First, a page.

Para más información, dirigirse a:
Frederico Soares Machado
calle Carneiro Leão, 120, Conj. Bela Vista, Floresta. Código Postal (CEP): 69.906-425. Rio Branco, Acre, Brasil.
Teléfono: 55 68 99720228
Murugesan, S.; Sundararaj, R.; Jacob, JP; Anitha, J.; Karthick, S. 2008. Biopesticidal potential of neem against forest insect pests. Hexapoda. Indian Academy of Entomology, Chennai, India: 2008. 15: 1, 56-60. 2 ref.
Oudhia, P. (2008). One day in Girodpuri-Sonakhan-Pithora forest tract of Indian state Chhattisgarh. www.Ecoport.org
Oudhia, P. (2008). 365 days schedule for Heart patients (at initial stage) suggested by Traditional Healers of Indian state Chhattisgarh. www.Ecoport.org
Oudhia, P. (2008). Few words about Leukemia herb, a wonder herb of Chhattisgarh. www.Ecoport.org
Oudhia, P. (2008). Traditional Medicinal knowledge about herbs and herbal combinations used in treatment of Type II Diabetes in India with special reference to Chhattisgarh. (Scientific Report in progress) www.Ecoport.org
Oudhia, P. (2008). My observations and experiences with Parrots of Chhattisgarh with special reference to Barnawapara wildlife Sanctuary region. www.Ecoport.org
Oudhia, P. (2008). Recent Interactions with Farmers of Barnawapara wildlife sanctuary region, Chhattisgarh, India having traditional knowledge about organic farming. www.Ecoport.org
Oudhia, P. (2008). Recent interactions with farmers of Chhattisgarh Plains, India facing problem of Monkey nuisance. www.Ecoport.org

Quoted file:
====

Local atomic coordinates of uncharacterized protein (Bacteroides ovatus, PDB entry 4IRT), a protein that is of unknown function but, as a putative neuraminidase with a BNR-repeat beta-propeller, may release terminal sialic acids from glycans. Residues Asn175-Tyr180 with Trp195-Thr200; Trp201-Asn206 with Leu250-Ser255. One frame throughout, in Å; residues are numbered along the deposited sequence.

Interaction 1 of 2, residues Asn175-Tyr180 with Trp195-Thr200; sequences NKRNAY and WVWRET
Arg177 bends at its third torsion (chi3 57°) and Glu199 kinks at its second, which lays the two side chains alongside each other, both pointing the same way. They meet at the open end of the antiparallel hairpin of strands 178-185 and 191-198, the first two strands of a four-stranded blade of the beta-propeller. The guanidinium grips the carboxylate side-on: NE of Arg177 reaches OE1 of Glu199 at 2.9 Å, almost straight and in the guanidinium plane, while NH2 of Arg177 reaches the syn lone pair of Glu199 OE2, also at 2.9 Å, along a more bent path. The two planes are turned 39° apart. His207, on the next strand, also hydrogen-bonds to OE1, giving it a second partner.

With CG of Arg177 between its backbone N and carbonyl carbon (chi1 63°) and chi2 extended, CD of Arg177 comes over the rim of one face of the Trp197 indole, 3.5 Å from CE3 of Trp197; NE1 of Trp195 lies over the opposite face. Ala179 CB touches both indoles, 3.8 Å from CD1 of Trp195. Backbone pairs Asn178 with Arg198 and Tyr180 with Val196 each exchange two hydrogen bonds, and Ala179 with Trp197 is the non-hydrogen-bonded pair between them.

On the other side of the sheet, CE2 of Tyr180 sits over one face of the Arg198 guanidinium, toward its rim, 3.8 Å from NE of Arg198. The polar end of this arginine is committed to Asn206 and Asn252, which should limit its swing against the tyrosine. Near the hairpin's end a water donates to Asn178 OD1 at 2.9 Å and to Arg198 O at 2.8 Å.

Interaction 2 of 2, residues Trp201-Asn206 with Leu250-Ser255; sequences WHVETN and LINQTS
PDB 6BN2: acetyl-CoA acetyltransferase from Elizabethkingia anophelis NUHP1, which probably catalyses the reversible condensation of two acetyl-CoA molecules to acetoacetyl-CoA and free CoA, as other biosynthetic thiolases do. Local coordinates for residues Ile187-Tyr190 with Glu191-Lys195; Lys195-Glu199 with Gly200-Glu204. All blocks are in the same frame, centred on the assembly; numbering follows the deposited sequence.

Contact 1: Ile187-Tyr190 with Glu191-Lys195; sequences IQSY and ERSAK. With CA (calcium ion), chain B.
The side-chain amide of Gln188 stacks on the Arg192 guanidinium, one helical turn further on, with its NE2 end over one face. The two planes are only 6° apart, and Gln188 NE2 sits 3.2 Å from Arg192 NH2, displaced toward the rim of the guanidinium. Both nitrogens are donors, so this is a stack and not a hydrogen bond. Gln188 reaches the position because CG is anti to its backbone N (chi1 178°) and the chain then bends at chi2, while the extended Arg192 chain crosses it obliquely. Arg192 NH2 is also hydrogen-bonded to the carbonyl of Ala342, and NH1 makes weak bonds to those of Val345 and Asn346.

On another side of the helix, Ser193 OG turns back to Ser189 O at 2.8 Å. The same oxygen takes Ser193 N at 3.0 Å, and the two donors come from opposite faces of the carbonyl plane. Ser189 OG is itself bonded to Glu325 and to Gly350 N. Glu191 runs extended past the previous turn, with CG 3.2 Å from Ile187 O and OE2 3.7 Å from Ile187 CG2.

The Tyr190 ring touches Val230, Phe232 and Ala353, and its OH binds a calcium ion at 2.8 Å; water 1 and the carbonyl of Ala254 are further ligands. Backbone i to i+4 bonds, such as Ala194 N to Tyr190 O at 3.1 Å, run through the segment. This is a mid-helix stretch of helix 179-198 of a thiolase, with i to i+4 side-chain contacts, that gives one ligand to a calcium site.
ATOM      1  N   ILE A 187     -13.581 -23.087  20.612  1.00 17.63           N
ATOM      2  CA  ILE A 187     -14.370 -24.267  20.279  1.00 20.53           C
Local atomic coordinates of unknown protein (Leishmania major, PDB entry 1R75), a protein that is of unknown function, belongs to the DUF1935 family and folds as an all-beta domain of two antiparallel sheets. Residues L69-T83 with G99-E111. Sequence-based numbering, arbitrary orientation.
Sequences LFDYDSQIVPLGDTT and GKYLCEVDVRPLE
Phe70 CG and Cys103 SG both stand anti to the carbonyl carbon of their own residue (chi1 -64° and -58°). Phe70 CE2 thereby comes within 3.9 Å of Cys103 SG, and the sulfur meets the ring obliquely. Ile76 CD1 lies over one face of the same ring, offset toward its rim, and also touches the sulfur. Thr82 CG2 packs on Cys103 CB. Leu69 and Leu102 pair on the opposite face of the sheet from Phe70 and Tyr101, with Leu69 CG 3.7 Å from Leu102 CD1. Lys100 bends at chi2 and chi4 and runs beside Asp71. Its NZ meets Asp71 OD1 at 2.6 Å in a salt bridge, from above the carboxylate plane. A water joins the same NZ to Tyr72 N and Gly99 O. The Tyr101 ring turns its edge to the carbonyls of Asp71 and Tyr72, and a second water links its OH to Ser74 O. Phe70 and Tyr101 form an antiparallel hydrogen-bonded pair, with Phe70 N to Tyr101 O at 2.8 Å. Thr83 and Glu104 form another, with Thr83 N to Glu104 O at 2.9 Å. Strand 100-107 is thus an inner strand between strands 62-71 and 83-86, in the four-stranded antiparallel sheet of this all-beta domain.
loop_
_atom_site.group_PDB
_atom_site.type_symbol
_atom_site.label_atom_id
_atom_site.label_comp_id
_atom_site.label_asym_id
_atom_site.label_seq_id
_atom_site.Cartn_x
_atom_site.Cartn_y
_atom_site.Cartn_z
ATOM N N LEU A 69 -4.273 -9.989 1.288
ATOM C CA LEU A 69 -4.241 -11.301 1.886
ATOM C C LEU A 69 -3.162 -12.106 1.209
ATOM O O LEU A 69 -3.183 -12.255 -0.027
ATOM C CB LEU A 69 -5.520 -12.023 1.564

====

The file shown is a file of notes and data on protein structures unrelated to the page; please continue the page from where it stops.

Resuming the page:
Oudhia, P. (2008). Are urban natives becoming less sensitive and aware of surroundings and Mother Nature? www.Ecoport.org
Oudhia, P. (2008). Improved healthy food and herb based diet schedules for patients having different diseases. www.Ecoport.org
Yan Xiao. 2008. Modern Bamboo Structures: Proceedings of the First International Conference (Hardcover). Taylor & Francis. ISBN-10: 041547597X
Zhang, L., Hua, N., and Sun, S. 2008. Wildlife trade, consumption and conservation awareness in southwest China. Biodivers. Conserv. 17(6):1493-1516
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From: FAO’s NWFP Programme
La agroforestería ecológica es la agricultura del siglo XXI. Se basa en los sistemas de vida, conservación y producción de las culturas ancestrales tropicales, en especial, de las culturas milenarias del neotrópico, con los aportes de la moderna agroecología.
NASA's Socioeconomic Data and Applications Center (SEDAC), based at CIESIN, has gridded nearly 12,000 species distribution maps which were originally in vector format (ESRI shapefile). The original data were developed by a consortium of conservation organizations including NatureServe, IUCN, Conservation International, and World Wildlife Fund-USA. To make these data more useful for modelling and for integration with socioeconomic and other data, SEDAC converted the entire collection of shapefiles to raster format.
This newly released Web site provides a search facility for quickly locating and downloading 1-kilometer (30 arc-second) resolution grids of selected species maps in GeoTIFF format. Data are available for global amphibian distributions, and for birds and mammals in the Americas. The Web site provides access to individual species distribution grids, along with family grids that show the density and distribution of species within a given family.